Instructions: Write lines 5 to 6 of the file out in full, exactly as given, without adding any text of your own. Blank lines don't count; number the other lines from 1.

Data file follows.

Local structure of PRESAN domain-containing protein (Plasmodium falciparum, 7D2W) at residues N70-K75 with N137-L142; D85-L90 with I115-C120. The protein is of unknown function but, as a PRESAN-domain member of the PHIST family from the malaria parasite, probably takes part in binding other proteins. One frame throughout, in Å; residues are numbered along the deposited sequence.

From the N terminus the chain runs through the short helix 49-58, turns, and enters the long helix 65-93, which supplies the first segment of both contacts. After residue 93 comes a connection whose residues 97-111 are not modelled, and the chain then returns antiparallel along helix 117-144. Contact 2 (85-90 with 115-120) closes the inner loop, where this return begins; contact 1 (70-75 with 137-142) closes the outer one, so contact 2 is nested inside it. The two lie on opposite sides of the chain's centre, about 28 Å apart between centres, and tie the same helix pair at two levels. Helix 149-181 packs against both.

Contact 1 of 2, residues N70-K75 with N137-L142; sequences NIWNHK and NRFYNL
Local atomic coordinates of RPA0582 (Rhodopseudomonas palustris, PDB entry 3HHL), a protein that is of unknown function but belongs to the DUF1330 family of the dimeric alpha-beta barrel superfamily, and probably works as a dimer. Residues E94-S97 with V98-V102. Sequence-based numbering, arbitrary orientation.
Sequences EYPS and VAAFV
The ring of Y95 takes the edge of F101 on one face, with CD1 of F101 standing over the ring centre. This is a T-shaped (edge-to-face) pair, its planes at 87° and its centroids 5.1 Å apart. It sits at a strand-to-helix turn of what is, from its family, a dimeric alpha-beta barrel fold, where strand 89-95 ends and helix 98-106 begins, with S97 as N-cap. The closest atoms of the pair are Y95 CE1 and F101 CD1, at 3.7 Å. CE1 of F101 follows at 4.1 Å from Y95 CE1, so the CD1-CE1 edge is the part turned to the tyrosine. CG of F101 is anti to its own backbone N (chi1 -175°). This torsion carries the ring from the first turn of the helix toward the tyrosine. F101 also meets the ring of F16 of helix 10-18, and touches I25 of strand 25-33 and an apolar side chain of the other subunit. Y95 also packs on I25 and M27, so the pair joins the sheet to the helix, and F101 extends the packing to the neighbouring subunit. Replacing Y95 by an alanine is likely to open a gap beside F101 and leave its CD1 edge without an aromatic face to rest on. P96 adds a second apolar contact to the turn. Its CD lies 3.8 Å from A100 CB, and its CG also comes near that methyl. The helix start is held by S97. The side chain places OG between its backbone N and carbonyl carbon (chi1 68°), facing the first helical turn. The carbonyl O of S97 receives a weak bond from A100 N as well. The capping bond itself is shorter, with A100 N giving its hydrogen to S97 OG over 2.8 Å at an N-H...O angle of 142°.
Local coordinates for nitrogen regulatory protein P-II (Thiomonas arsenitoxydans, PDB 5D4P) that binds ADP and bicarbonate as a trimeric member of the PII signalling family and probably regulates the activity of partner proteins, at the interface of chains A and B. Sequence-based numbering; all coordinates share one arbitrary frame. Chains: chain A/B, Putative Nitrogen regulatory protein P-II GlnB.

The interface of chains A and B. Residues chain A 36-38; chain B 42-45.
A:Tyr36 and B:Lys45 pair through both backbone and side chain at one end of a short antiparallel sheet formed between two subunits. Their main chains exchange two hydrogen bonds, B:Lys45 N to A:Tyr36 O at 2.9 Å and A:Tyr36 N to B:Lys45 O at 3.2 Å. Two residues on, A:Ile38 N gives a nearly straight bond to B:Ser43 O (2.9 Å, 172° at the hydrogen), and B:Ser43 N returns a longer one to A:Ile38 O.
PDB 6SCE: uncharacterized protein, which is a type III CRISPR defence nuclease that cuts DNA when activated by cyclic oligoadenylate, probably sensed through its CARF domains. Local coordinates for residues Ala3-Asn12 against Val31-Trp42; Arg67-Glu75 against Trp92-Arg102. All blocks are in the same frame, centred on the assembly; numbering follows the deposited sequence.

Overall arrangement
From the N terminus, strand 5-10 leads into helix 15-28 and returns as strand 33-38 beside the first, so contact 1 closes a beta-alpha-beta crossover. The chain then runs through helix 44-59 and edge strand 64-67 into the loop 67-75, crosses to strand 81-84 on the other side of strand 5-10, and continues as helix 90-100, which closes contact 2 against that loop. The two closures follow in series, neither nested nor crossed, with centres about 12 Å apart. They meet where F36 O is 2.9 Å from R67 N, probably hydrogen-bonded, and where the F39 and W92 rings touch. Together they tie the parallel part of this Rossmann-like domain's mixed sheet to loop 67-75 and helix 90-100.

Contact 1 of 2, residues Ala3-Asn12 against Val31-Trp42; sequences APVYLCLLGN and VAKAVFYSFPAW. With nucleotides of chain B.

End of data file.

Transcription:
Sequences EYPS and VAAFV
The ring of Y95 takes the edge of F101 on one face, with CD1 of F101 standing over the ring centre. This is a T-shaped (edge-to-face) pair, its planes at 87° and its centroids 5.1 Å apart. It sits at a strand-to-helix turn of what is, from its family, a dimeric alpha-beta barrel fold, where strand 89-95 ends and helix 98-106 begins, with S97 as N-cap. The closest atoms of the pair are Y95 CE1 and F101 CD1, at 3.7 Å. CE1 of F101 follows at 4.1 Å from Y95 CE1, so the CD1-CE1 edge is the part turned to the tyrosine. CG of F101 is anti to its own backbone N (chi1 -175°). This torsion carries the ring from the first turn of the helix toward the tyrosine. F101 also meets the ring of F16 of helix 10-18, and touches I25 of strand 25-33 and an apolar side chain of the other subunit. Y95 also packs on I25 and M27, so the pair joins the sheet to the helix, and F101 extends the packing to the neighbouring subunit. Replacing Y95 by an alanine is likely to open a gap beside F101 and leave its CD1 edge without an aromatic face to rest on. P96 adds a second apolar contact to the turn. Its CD lies 3.8 Å from A100 CB, and its CG also comes near that methyl. The helix start is held by S97. The side chain places OG between its backbone N and carbonyl carbon (chi1 68°), facing the first helical turn. The carbonyl O of S97 receives a weak bond from A100 N as well. The capping bond itself is shorter, with A100 N giving its hydrogen to S97 OG over 2.8 Å at an N-H...O angle of 142°.